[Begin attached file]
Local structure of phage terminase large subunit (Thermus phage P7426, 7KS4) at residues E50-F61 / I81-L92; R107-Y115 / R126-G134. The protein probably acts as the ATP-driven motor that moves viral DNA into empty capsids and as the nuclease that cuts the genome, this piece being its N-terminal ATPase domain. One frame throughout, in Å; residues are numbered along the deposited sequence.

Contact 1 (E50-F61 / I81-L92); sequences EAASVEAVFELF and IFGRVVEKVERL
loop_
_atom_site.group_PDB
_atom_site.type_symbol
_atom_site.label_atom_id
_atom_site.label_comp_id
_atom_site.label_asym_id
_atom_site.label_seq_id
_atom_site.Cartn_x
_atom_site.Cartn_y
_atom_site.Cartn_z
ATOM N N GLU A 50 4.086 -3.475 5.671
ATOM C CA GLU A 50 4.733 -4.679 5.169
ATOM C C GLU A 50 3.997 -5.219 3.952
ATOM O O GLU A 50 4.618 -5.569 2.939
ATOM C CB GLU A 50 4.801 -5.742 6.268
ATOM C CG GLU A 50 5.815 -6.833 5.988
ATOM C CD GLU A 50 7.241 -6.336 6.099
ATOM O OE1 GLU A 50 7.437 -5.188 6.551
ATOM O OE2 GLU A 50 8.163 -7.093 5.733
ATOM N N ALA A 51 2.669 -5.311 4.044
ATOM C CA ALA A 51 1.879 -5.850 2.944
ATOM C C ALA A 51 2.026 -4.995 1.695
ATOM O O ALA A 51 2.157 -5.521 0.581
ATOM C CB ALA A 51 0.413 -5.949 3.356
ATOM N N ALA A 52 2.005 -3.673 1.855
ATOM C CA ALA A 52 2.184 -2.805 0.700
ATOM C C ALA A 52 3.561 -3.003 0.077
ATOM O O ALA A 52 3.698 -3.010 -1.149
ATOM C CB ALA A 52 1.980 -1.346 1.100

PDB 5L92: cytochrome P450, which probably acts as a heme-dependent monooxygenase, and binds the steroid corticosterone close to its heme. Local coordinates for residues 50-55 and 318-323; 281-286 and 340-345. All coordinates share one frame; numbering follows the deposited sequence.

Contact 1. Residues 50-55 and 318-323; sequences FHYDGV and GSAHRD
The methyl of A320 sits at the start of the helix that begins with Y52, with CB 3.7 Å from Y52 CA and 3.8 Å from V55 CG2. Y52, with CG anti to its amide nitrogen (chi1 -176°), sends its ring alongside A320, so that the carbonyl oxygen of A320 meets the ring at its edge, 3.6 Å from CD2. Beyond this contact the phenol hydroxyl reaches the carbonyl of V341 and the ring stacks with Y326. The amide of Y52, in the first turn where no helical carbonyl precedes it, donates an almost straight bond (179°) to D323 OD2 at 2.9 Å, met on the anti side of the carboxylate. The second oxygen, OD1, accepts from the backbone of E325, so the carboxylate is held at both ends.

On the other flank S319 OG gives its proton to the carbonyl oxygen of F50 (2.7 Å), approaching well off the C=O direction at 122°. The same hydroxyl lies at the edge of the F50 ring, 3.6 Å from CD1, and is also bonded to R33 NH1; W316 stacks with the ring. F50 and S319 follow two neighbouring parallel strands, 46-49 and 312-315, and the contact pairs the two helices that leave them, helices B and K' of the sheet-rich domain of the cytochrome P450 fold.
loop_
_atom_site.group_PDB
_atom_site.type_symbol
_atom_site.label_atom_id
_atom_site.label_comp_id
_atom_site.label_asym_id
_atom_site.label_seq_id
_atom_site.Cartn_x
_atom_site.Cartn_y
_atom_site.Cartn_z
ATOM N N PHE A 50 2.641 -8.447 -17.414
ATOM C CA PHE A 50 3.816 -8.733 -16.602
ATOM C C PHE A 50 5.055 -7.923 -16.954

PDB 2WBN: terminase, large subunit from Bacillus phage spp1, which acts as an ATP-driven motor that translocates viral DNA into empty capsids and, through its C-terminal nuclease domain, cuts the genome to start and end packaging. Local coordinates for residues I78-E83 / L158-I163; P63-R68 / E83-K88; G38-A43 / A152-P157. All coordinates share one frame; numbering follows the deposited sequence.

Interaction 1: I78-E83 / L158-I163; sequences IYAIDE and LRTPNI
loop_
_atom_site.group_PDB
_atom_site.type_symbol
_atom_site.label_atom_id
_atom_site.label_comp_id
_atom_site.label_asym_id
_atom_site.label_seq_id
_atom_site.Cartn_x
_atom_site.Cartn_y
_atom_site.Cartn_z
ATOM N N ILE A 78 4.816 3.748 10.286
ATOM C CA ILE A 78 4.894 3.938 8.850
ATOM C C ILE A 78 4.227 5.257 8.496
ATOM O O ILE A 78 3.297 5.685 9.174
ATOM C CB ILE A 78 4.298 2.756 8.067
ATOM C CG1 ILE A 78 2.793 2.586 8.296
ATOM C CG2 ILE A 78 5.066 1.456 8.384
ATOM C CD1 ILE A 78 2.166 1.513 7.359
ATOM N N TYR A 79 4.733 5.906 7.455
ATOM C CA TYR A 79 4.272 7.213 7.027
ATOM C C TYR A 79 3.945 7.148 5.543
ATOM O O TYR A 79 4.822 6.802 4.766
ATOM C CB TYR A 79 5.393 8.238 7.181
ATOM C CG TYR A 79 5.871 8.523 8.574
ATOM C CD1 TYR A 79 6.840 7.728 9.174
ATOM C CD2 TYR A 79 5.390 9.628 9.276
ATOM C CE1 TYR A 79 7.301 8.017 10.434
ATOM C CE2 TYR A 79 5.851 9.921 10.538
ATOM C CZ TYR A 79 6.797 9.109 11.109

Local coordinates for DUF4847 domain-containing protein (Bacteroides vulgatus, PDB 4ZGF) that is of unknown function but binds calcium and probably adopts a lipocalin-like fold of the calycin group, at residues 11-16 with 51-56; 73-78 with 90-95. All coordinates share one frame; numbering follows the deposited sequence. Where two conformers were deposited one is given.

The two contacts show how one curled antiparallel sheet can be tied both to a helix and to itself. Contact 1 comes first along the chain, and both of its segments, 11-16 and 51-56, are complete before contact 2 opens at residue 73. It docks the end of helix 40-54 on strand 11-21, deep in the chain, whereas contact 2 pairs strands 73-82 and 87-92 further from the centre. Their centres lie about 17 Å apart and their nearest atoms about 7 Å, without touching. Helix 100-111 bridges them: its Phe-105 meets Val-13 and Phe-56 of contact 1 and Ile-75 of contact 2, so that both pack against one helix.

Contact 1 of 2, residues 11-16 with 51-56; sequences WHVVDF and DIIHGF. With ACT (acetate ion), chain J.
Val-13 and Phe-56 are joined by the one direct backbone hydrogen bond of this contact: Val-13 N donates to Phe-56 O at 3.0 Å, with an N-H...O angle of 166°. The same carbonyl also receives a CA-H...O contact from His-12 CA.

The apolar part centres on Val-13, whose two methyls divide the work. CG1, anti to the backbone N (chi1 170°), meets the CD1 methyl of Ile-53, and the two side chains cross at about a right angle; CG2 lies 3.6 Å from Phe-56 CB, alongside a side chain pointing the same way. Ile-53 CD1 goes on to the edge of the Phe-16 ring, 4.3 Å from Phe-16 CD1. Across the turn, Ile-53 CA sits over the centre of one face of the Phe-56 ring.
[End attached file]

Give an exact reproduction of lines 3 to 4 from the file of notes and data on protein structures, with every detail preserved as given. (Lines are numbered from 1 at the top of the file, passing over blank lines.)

loop_
_atom_site.group_PDB